let the sunsets
let the evenings
while I lean into
the abyss of my being.
Let me lie in the cave
of my soul,
for too much light
steals the source
Increasingly, we are not only impacted by the light of the sun, but by the light of our computers. I was recently reading about how the average person sleeps two hours less per night than 20 years ago. And how the light of our screens distorts our internal clock by at least 45 minutes. Perhaps now more than ever we need the darkness to remind us that there are rhythms in this world and in our bodies that are fundamentally at odds with the material world and capitalism.
This solstice Shabbat, may we feel the hopefulness of Adam HaRishon, knowing the days are officially getting longer. And the shelter of winter's cloak, as we seek the clarity that emerges from the quiet stillness.
Shabbat Shalom and Happy Solstice,
Rabbi Ari Lev
This week's parsha is the penultimate in the book of Genesis, and brings both revelation and resolution to the story of Joseph. It begins,
"...וַיִּגַּ֨שׁ אֵלָ֜יו יְהוּדָ֗ה"
And Judah drew near to him... (Gen. 44:18).
This intimate gesture is a transformative moment for Joseph, as Judah breaks through the line of his brothers and the years of distance and silence, and speaks with passion into Joseph's ear. What has been noted by my commentaries is that Judah doesn't actually say anything particularly new. And yet, his detailed account of history and his father's grief leads Joseph to reveal himself to his brother. "And Joseph could no longer restrain himself" (45:1). What was it about Judah's testimony that caused Joseph to break?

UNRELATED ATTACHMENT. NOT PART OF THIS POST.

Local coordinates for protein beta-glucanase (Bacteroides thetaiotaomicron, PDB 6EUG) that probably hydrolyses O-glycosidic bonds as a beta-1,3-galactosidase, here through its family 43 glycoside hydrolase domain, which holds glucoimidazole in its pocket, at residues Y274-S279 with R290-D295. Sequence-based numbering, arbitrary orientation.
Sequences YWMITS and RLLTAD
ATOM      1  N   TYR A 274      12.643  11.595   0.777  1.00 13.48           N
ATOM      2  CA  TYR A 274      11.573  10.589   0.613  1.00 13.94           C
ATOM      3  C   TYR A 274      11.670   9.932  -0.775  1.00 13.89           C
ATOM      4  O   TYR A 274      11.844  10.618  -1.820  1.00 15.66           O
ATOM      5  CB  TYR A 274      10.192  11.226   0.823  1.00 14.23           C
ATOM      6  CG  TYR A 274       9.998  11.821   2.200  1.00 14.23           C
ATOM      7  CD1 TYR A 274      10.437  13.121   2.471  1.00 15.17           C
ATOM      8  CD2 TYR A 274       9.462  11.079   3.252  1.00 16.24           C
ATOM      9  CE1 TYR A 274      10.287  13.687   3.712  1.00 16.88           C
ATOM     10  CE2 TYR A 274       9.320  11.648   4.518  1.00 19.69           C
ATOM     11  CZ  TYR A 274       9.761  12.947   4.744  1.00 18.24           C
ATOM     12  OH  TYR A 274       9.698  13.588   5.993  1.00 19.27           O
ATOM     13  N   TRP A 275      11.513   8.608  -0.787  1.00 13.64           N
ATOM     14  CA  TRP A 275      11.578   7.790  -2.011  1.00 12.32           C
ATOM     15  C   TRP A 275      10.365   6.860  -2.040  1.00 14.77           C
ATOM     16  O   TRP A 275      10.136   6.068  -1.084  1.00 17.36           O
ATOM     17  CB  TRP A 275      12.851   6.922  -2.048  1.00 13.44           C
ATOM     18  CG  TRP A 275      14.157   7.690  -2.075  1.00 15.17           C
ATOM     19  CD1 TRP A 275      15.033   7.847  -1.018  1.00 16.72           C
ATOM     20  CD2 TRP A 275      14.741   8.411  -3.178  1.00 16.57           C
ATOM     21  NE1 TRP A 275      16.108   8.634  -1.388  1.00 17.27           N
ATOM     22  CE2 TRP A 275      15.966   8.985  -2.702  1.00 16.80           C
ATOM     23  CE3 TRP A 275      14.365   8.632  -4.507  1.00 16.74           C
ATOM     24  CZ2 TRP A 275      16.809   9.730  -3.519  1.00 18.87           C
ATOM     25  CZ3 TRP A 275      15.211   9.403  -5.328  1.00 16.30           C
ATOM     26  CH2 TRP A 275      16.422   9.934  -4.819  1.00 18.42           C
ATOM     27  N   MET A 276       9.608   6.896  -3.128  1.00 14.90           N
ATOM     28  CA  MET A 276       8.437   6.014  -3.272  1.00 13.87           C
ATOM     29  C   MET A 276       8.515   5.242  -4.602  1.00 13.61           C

One midrash powerfully imagines the moment this way:
It is written, "'Deep waters are counsel in a person's heart' (Prov. 20:5). This can be compared to a deep well full of cold water -- its water was cold and fresh, but no one could drink it. Then someone came and tied rope to rope, cord to cord, string to string, and drew water and drank. Then, everyone began to draw the water and drink. In the same way, Judah did not stir till he had responded to Joseph, word by word, and had reached his heart" (Bereshit Rabbah 93:3).
This week in particular, the deep waters of community have touched my heart. Last night, a group of glittery queers and rabbis gathered in Emet's hospice for a living funeral to celebrate his life and to impart the much-deserved title of Rav Hayyim - A rabbi by merit of his life. We surrounded him with songs and rainbows, and sheltered him beneath the canopy of our tallitot we called him by his name, Rabbi Emet Tauber. And in that moment, he burst into tears, like Joseph, revealed as his true self. It was glorious.
So many people in the room shares stories of how Emet was the person who brought them back to Judaism. Emet has taught so many people in queer, radical, and disability justice communities to tie cord to cord, word to word, so that we can each drink from the well of Torah. When I spoke to Emet this morning, he was still glowing and reflecting on how loved he feels and how amazing it is to be surrounded by so much community.